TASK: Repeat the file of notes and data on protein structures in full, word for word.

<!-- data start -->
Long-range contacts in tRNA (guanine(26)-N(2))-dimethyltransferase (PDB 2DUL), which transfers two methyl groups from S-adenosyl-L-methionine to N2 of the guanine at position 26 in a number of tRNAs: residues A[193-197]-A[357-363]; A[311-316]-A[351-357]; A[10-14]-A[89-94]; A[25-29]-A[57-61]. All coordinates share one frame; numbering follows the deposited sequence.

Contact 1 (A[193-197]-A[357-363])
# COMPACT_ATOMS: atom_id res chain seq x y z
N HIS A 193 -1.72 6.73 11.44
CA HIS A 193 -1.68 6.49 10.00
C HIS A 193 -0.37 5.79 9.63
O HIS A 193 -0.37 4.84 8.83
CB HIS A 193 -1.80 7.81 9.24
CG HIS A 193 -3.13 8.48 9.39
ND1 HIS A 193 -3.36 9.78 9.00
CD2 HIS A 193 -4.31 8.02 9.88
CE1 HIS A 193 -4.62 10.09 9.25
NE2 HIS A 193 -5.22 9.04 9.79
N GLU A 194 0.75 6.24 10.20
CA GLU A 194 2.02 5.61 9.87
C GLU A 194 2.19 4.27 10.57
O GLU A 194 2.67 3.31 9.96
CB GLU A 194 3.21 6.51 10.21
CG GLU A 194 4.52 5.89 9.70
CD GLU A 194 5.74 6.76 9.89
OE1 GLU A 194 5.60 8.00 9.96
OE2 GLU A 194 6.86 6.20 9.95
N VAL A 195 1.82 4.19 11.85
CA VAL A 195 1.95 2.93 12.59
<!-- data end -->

Long-range contacts in tRNA (guanine(26)-N(2))-dimethyltransferase (PDB 2DUL), which transfers two methyl groups from S-adenosyl-L-methionine to N2 of the guanine at position 26 in a number of tRNAs: residues A[193-197]-A[357-363]; A[311-316]-A[351-357]; A[10-14]-A[89-94]; A[25-29]-A[57-61]. All coordinates share one frame; numbering follows the deposited sequence.

Contact 1 (A[193-197]-A[357-363])
# COMPACT_ATOMS: atom_id res chain seq x y z
N HIS A 193 -1.72 6.73 11.44
CA HIS A 193 -1.68 6.49 10.00
C HIS A 193 -0.37 5.79 9.63
O HIS A 193 -0.37 4.84 8.83
CB HIS A 193 -1.80 7.81 9.24
CG HIS A 193 -3.13 8.48 9.39
ND1 HIS A 193 -3.36 9.78 9.00
CD2 HIS A 193 -4.31 8.02 9.88
CE1 HIS A 193 -4.62 10.09 9.25
NE2 HIS A 193 -5.22 9.04 9.79
N GLU A 194 0.75 6.24 10.20
CA GLU A 194 2.02 5.61 9.87
C GLU A 194 2.19 4.27 10.57
O GLU A 194 2.67 3.31 9.96
CB GLU A 194 3.21 6.51 10.21
CG GLU A 194 4.52 5.89 9.70
CD GLU A 194 5.74 6.76 9.89
OE1 GLU A 194 5.60 8.00 9.96
OE2 GLU A 194 6.86 6.20 9.95
N VAL A 195 1.82 4.19 11.85
CA VAL A 195 1.95 2.93 12.59